April 8, 2023 marks the fiftieth anniversary of the death of Spanish artist Pablo Picasso. To honor his artistic legacy, a series of exhibitions have been organized since 2022. We had the opportunity to enjoy one of them, Picasso/Chanel, which was open to the public at the Thyssen-Bornemisza Museum in Madrid from October 11, 2022 until January 15, 2023. We have always found this combination of art and fashion a very interesting topic, so we didn’t think twice about it.
The exhibition Picasso/Chanel shows us in an elegant and very organized way, the relationship between the Spanish artist Pablo Picasso and the designer Gabrielle Chanel, two of the great creators of the twentieth century. Picasso and Chanel met around the spring of 1917 and collaborated on two occasions.
Covering approximately 1910 to 1930, the Thyssen-Bornemisza Museum in Madrid organized the exhibition into four sections, chronologically: Chanel Style and Cubism, Olga Picasso, Antigone and Le Train Bleu. Each section detailed in a very elegant way, the artistic particularities of both Picasso’s painting and Chanel’s fashion design of those years.
The first part of the exhibition showed us how Cubism influenced Chanel’s designs. From the geometry used, the straight lines, his predilection for white, black and beige colors, although he did not limit himself to these, as we saw in the exhibition. He worked with other shades, so we see fabrics in ocher, red, brown, pink, blue, in short, a whole range. In addition, his use in some occasions of humble fabrics and with sober textures, are elements that lead us in a certain way to Picasso’s cubism.
In the exhibition we are shown the parallelism of the first perfume launched by Gabrielle Chanel in 1921, CHANEL No. 5, with the bottles represented in two collages by Picasso in 1912. The similarity between the design of the perfume bottle, with its sobriety, the smooth and clear glass, its simple, white, rectangular label, with the typography in black, reminds us of those elements in which Picasso reduces objects to the minimum expression, drawing only the contours.
Then we moved on to the part dedicated to the Russian ballerina Olga Khokhlova, later known as Olga Picasso, the artist’s first wife. This section showed many of the portraits that Picasso made of Olga, who was a loyal client of Chanel. Some dresses from this early period of the French designer, of which very few examples remain today, were shown.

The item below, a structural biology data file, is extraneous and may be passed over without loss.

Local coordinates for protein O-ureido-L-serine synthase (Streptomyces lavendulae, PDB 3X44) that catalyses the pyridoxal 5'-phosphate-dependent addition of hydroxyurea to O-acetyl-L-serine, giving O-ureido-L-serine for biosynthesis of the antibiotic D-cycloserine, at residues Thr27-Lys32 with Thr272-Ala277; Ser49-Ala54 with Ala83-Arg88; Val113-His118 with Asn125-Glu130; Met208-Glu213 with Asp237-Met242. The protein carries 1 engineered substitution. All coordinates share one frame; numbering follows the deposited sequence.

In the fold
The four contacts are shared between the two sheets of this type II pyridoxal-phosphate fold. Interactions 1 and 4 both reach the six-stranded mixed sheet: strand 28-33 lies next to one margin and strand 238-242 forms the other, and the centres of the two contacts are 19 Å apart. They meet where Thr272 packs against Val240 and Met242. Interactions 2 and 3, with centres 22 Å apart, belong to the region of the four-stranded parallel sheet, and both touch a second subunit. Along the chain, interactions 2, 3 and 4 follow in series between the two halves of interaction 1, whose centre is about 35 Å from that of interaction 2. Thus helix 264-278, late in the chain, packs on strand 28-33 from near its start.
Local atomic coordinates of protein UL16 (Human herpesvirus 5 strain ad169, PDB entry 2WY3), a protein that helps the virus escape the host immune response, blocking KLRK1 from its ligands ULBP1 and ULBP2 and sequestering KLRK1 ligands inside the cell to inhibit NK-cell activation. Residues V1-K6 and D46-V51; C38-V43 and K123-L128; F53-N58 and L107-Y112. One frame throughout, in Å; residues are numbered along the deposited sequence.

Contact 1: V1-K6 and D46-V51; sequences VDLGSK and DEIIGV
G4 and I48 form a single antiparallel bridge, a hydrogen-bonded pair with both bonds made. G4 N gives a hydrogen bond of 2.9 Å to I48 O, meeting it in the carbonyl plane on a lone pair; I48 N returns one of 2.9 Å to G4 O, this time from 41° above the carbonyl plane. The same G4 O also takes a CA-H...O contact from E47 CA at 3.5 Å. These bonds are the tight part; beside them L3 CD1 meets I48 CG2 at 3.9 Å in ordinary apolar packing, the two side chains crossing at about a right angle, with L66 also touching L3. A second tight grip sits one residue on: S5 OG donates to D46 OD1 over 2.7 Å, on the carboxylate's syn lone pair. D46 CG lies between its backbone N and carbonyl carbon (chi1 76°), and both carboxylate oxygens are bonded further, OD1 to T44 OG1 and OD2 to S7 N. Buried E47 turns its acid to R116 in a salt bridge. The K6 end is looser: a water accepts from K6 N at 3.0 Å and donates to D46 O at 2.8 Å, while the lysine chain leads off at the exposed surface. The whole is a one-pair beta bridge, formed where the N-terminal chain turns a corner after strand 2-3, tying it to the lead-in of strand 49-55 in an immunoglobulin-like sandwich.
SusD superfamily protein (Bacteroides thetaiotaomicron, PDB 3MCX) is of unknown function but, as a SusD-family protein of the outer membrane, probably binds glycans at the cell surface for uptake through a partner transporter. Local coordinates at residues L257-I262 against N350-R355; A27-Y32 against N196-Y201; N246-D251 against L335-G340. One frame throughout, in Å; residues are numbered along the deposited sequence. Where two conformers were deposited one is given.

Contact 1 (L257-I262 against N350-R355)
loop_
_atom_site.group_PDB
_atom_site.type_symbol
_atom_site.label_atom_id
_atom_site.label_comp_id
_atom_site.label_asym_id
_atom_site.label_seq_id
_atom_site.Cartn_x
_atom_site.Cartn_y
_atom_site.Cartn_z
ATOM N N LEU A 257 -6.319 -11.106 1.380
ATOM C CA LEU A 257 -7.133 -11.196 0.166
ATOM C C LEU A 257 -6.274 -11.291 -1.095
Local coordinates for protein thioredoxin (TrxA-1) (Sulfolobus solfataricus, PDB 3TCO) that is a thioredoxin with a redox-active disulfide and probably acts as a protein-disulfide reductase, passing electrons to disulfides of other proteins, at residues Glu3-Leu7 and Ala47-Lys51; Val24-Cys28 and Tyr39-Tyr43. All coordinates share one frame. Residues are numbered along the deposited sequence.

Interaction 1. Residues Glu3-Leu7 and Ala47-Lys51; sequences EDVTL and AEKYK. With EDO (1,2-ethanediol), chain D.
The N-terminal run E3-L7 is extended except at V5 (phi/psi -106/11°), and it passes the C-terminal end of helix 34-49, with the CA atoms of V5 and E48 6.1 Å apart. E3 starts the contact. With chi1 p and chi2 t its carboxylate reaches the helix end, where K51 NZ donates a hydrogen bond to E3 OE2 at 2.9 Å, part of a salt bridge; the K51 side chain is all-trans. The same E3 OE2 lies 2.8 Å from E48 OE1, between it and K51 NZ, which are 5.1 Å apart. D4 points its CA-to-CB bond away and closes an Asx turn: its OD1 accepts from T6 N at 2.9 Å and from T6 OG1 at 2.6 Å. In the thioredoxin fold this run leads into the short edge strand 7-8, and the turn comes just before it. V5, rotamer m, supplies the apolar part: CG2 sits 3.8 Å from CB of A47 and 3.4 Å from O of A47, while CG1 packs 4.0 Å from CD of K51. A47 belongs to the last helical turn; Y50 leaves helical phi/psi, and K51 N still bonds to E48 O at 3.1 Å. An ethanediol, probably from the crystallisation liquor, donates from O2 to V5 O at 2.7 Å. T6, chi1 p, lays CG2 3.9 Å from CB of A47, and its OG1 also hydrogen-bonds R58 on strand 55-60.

In 1922, Jean Cocteau’s(1) modern adaptation of Sophocles’ play Antigone premiered in Paris. This is when the museum took us to the third part of this exhibition, where these geniuses meet to show their inspiration in classical Greece. Picasso makes the sets and masks for the play and the costumes are by Chanel.
The fourth part of the “Picasso/Chanel” exhibition, is dedicated to Le Train Bleu, a 1924 work presented by Sergey Diaghilev’s(2) Russian ballet, also known as Serge, with libretto by Jean Cocteau, inspired by sports and swimwear.
A small gouache(3) that Sergey Diaghilev discovered in Picasso’s studio, Two Women Running on the Beach (The Race) from 1922, became the curtain image for the play Le Train Bleu. In addition, Picasso accepted the commission to illustrate the hand program. While Chanel, to whom sports attracted a lot of attention, created costumes for the dancers inspired by sports models designed for herself and her clients.
For the realization of this exhibition, the Thyssen-Bornemisza Museum in Madrid was supported by the National Commission for the Commemoration of the 50th anniversary of the death of the Spanish artist Pablo Picasso and the Picasso Museum in Paris. Although the Picasso/Chanel exhibition ended last January 15, 2023, through a virtual tour presented by the museum on its website, you can enjoy a little of what was that great exhibition.
In 2023 and 2024 the exhibitions aimed at exalting the figure, work and legacy of Pablo Picasso continue. The exhibition program encompasses some fifty exhibitions around the world, including 16 in Spain, in cities closely linked to the artist. Malaga, Madrid, Barcelona, A Coruña and Bilbao.
(1)Jean Cocteau was a French poet, playwright, writer, art critic, essayist, painter, film director and designer.
(2) Sergey Diaghilev was a Russian businessman, artistic director and art critic, one of the key names in the renovation experienced by the ballet in the course of the 20th century. To him we owe the foundation, in 1909, in Paris, of the Ballets Russes, company that agglutinated the best choreographers, dancers, composers and painters of the moment.
(3) Gouache, also called gouache or tempera, is a type of water-based paint. This factor makes it similar to watercolor, but its higher concentration of pigments makes it more opaque than watercolor. For this reason, it is an ink that provides more intense shades if used in the right way.